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2000YZ426dude

perferred oil to use

10 posts in this topic

hey guys i just recently bought a 00 YZ426 and so far it's going pretty good..i'm new to the forum so anyways my question was ... since probably gonna be doing a oil change on this soon was woundering what would the best brand of oil to use for it.. took it into the shop and did a service on it and had them replace the fork seals they said they like using spectro oil...but i don't plan on taking it in everytime to do the oil change would rather do it my self...so thats why i was woundering if spectro would be best to use or what? :cry: ...

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I use Yamalube 20w40 in summer. 10w40 in winter. I figure if Yamaha built the bike, they would now what should go in it. It is also what they recommend in the owners manual. :cry:

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Congrats on your recent acquisition! This topic has been discussed before, many times, and I think you'll get as many different answers as you get replies. Oil choice is a personal opinion. Just make sure the oil you choose has the correct properties as per your owner's manual. And, yes, do it yourself....OFTEN. These bikes will love you for changing the oil frequently.

Have fun, and roost on!!!

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I use Yamalube 20w40 in summer. 10w40 in winter. I figure if Yamaha built the bike, they would now what should go in it. It is also what they recommend in the owners manual. :cry:

Actually, YamaLube 4 doesn't meet Yamaha's own specs for the YZ426. They originally recommended an SG oil, and now have adopted the JASO MA grade, which is the equivalent. YamaLube 4, like so many other U.S. marketed oils for road bikes, has been "upgraded" to an SJ/SL, or was last I saw it. (Honda's GN 4 has been reformulated as an MA recently) These oils have had the sulfur and zinc phosphate wear reducing additives replaced with molybdenum compounds, which are both less effective, and sometimes unfriendly to clutches. Some TT'ers have reported "fixing" a clutch drag problem by switching away from YamaLube.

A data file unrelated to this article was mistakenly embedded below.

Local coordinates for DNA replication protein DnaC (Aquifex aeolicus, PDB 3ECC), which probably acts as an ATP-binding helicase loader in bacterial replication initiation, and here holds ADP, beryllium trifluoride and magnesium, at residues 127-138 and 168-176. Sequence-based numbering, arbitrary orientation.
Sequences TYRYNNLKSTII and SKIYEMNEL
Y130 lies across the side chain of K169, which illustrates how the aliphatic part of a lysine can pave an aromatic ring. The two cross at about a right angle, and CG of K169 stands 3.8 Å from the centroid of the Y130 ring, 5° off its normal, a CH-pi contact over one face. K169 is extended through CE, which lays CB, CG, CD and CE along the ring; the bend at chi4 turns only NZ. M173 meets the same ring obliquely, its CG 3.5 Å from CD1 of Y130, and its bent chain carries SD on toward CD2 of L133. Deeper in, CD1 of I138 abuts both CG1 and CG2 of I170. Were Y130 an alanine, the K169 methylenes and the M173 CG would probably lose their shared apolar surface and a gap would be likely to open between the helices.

Look for oils that carry an API SG or SH, a JASO MA (NOT MB), or a 'C' graded oil like Shell Rotella, which is a commercial fleet oil. If you look far enough down the label, you'll probably find that these are also graded SG or SH. A 5,10, or 20w-40 is heavy enough for everything short of 114 degree outdoor temps.

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Shell Rotella T Synthetic 5W40. Commercially rated full synthetic. Costs half of what most full synthetics cost, and works better, due to it's comercial rating. "C" oils contain more detergents and stronger oil molecules, so the oil will remove/prevent varnish buildup much better than "S" rated oil, as well as hold up longer under extreme stress. Fully synthetic oils also offer stronger molecules, which makes the oil last even longer. I run it in everything I own.

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